Rule favors more low-income community investment: When EPA’s August rule was issued, low-income advocates including the National Community Action Foundation, the National Consumer Law Center, Consumers’ Union and the Environmental Justice Forum learned they had won much of the policy they had requested in their public comments on the program: a federal commitment to low-income community efficiency programs, low-income representation in the state planning process and environmental justice tests for the plans.
EPA will keep a reserve of carbon emission allowances to match the savings from qualifying efficiency programs in or for low-income communities. Solar and wind projects will also receive a match, but a lower one. This is the CEIP, Clean Energy Incentive Program.
Federal Policies -The Devilish Problem of Details Remains: EPA’s decision-making process remains open following the announcement of these general commitments. In October, EPA issued a series of technical questions about how to set up sound CEIP criteria and implementation processes; it asked for public and group input through four open conference calls and in comments to be submitted by December 15. This is a non-regulatory process and, therefore, input and dialogue, while all recorded and eventually published, can continue in small as well as larger group discussions. Our understanding is all the calls raised as many or more questions to EPA as they included recommendations.
Your thoughts? Questions for EPA? Many State WAP associations and some agencies have expressed interest in shaping EPA policy about what makes a sound and legitimately beneficial CEIP. We energy folks at EOS wrestling with learning Clean Air regulatory policy in order to support National Community Action Foundation and its advocacy partners’ comments on EPA’s policy requirements for state plans that seek the CEIP incentives/rewards; another essential question concerns states that refuse to submit a Clean Power Plan at all. They will be governed by a plan EPA makes and carries out FOR them. What should the federal framework for a sound, EPA-run CEIP look like?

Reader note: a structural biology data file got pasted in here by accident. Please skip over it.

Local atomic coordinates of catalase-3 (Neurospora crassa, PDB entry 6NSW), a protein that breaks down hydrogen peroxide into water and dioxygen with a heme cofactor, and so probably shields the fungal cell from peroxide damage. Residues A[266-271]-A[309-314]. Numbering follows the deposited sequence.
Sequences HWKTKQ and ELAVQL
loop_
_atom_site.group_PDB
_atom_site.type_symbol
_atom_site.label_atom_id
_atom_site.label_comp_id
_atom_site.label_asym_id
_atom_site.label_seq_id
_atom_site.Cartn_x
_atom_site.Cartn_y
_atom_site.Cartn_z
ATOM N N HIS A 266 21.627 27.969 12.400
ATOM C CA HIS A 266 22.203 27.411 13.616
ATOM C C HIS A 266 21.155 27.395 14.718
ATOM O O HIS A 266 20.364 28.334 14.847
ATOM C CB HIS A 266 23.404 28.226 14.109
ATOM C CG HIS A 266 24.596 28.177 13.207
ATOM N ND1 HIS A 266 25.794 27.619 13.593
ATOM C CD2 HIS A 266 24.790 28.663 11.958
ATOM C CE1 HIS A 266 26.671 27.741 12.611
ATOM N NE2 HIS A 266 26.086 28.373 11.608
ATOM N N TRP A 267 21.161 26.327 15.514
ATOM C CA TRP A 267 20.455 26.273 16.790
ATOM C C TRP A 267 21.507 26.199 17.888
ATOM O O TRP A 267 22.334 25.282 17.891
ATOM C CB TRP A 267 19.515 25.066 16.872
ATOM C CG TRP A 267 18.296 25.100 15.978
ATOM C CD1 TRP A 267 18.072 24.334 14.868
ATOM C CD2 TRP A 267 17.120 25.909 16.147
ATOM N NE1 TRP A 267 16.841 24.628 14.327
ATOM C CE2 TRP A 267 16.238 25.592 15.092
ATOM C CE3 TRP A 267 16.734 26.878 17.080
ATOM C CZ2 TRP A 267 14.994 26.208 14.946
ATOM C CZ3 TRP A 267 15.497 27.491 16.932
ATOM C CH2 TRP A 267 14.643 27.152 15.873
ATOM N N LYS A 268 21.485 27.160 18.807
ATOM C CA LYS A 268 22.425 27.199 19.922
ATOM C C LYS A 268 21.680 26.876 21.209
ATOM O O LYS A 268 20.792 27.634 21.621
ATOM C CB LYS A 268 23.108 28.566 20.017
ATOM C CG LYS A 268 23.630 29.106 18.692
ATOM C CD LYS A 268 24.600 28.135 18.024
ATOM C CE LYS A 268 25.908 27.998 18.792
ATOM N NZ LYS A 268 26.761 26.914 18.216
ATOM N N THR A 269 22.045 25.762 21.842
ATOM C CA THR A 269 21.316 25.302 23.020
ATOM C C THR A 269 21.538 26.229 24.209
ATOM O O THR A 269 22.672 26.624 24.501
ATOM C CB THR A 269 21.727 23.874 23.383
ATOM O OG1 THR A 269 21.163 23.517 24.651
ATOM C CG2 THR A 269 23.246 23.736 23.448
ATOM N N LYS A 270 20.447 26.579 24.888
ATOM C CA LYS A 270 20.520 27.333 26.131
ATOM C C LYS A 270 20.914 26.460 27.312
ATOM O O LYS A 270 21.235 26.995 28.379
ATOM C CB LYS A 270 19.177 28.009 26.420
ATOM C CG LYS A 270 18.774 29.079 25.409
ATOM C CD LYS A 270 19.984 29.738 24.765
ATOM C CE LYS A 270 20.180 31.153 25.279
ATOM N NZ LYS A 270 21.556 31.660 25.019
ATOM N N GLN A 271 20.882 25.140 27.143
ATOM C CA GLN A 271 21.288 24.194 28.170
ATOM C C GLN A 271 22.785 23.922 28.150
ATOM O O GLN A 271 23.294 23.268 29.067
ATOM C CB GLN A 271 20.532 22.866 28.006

If there is sufficient interest shown by reader’s responses to this inquiry, EOS will try to setup a call among WAP agencies and other local or state organizations next week to discuss answers to the EPA request for input about the CEIP; And then we will invite EPA experts to another call to answer the concerns and questions gleaned from the first call so that the network’s responses to EPA can be clear and, perhaps, united. Write us if interested to email@example.com with a list of your issues and the days you cannot join a call.
Future steps: EOS will be creating materials to help Weatherizers participate in all phases of your state plan development through 2016 and perhaps later.